Slowing down – how (and why) we’re rejecting a culture of speed

26 Sep 2018

If the digital and post-digital tech revolutions of recent decades have had one desire at their core, it’s the desire to make everything faster. Instantaneity and speed have become the markers of modern progress - bringing the future to us ever quicker than before.

However, now that you can download almost instantly, WiFi speeds have tripled, and Amazon are close to droning something to you as soon as you ask for it, speed and instantaneity are losing some of their status.

In the wake of ‘craft’ culture, the millennial movement obsessed with artisanal, unique, design-led objects and brands, comes a more ideology-based trend concerned with slowness. It’s the antithesis of the speed focus of the last few decades; here slowing down and having time to play with has become the signifier of luxury and taste.

A few examples of the slow movement that demonstrate how certain industries are being challenged by this shift in ideals, and of the new brands and alternatives that seek to cater to a slower lifestyle:


Slow experiences
Immersive experiences have become a leisure go-to, and newer events provide innovative ways for you to take your time, slow down and escape the real world – Nap York NYC’s ‘nap pods’ providing a pause in your city day, or HP’s Antarctic dome at last year’s Coachella offering a cool respite from the heat, comfy reclining chairs and an immersive, dreamlike projection.

Slow food movement
Once niche, now becoming more mainstream, this restaurant and personal manifesto-led movement takes a counter-industry stance and seeks to revolutionise the way we produce our food – attempting to connect us to the land and appreciate the bounty it gives us.

Slow exercise
Mindfulness practices are increasingly applied to non-spiritual exercise practices, encouraging people to adopt a calmer approach to body shaping, to slow down and be gentler with their bodies, while still essentially performing the same exercises associated with high intensity training like Crossfit.

Carving out time for Romance
Flexible working hours have led to ‘always on’ lifestyles, and for some this is to the detriment of their romantic lives. Some people are seeking to carve out precious time and promote the importance of switching off – for example, Mark Zuckerberg and Priscilla Chan stipulating 100 hours of alone time per week in their marriage contract, or the revolutionary principles behind Appetence, the world’s first ‘slow dating’ app.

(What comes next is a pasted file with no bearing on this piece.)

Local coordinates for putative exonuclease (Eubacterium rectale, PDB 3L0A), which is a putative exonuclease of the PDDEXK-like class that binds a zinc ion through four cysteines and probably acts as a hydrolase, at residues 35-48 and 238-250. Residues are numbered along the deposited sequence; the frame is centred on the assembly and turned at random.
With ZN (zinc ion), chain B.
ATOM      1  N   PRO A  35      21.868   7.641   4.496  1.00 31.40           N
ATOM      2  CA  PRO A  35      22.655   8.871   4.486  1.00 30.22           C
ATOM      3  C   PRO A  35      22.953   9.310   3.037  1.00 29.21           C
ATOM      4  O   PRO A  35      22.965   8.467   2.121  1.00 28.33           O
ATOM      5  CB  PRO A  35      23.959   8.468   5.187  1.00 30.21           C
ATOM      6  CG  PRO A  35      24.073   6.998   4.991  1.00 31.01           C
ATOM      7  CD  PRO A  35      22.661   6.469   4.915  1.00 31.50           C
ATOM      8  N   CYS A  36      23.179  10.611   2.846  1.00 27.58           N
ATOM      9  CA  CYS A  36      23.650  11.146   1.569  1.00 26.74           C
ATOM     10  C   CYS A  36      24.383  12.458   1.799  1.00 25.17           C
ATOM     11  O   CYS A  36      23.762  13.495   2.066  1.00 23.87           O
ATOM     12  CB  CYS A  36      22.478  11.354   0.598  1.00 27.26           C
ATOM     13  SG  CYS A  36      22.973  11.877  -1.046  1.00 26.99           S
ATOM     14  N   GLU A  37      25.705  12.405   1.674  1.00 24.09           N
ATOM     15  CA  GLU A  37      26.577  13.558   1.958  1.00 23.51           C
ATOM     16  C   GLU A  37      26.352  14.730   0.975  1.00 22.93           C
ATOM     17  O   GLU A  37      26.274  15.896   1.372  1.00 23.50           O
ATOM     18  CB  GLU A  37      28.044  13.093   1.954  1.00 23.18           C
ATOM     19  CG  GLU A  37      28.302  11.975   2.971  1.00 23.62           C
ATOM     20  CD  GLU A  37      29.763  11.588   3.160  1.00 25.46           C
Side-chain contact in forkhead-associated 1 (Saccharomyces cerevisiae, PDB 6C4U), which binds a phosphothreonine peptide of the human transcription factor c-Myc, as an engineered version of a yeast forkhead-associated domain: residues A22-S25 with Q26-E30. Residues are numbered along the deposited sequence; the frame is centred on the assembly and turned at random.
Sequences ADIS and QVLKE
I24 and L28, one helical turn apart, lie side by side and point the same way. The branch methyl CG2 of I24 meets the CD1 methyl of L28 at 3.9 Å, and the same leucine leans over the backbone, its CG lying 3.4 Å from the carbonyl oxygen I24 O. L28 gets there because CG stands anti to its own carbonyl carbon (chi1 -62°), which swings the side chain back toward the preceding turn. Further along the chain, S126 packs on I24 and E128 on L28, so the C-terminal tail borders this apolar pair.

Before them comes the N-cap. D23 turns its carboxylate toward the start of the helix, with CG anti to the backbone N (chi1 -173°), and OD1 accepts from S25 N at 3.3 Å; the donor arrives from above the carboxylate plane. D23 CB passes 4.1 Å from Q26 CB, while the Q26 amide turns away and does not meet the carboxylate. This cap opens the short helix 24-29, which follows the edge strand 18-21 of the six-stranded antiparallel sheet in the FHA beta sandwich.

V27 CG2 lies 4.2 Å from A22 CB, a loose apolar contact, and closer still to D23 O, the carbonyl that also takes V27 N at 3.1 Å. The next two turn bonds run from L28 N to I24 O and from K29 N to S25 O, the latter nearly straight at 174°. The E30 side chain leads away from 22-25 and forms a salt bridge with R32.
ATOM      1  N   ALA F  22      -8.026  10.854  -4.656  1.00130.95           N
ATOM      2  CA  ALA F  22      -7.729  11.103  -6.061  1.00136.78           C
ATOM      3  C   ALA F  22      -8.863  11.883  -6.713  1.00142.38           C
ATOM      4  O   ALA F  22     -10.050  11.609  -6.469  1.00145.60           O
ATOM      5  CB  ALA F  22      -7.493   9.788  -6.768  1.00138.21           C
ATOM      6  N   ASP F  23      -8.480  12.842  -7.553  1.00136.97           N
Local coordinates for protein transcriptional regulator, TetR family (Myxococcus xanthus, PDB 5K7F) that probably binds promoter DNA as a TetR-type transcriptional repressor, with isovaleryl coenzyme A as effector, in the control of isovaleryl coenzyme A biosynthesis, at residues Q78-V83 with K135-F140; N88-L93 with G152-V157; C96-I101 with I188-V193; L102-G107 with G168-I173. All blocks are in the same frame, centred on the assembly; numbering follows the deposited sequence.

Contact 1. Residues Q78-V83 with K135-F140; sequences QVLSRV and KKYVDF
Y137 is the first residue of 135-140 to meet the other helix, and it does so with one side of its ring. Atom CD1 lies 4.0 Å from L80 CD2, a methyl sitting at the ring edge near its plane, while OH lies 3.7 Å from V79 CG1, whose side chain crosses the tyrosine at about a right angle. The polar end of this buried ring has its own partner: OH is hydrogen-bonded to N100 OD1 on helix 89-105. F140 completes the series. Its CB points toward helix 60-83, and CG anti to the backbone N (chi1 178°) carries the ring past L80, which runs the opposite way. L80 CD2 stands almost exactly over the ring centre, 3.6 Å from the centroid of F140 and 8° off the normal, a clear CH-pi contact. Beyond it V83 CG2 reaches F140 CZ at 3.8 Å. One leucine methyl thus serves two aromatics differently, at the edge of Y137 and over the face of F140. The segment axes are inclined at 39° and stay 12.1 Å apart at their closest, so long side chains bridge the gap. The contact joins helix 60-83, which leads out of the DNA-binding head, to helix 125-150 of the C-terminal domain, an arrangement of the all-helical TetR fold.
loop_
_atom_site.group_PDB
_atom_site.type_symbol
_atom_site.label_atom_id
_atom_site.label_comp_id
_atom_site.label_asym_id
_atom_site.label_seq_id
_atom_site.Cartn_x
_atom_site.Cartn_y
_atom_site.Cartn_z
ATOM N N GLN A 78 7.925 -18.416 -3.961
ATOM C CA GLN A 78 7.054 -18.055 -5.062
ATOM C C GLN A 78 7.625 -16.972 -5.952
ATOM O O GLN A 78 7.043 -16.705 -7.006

Minimalism and tidying up
What started out as an aesthetic and mindfulness movement has also become associated with slowness – minimalism reduces the time you have to spend on tidying and choosing, freeing you up to appreciate other things, and so giving you back your much-needed time.

Return to the analogue
As the digital world is what created the culture of speed in the first place, certain disruptive brands seek to re-shape the analogue into something that functions in the new world – but that gives us the slow, methodical, purposeful user experience of the analogue. For example: the light phone is a phone that’s ‘designed to be used as little as possible’ and has actual clickable buttons to restore the feeling of responsiveness and satisfaction in performing routine manual tasks that’s lost in our age of gestures and swiping.

Slow exploration in video games
A new wave of video games shy away from the time constraints and high tempo of first person shooters and mobile brain twisters, and instead give players an open ended, dreamlike, exploratory experience – offering extensive worlds to drift through at the player’s leisure, allowing them to take in the sights and enjoy a new kind of enlightening, slow travel. For example: Zelda: Breath of the Wild, Journey, and No Man’s Sky.

By choosing slow experiences, consumers underline the importance of time itself. Time in this narrative is framed as the new premium – the element that supports reflection, human connection and good health. As each generation begins to focus more on the ‘life’ side of work/life balance, it’s clear that slowness will likely become more and more important – and time a luxury worth paying for, provided in ever more innovative ways.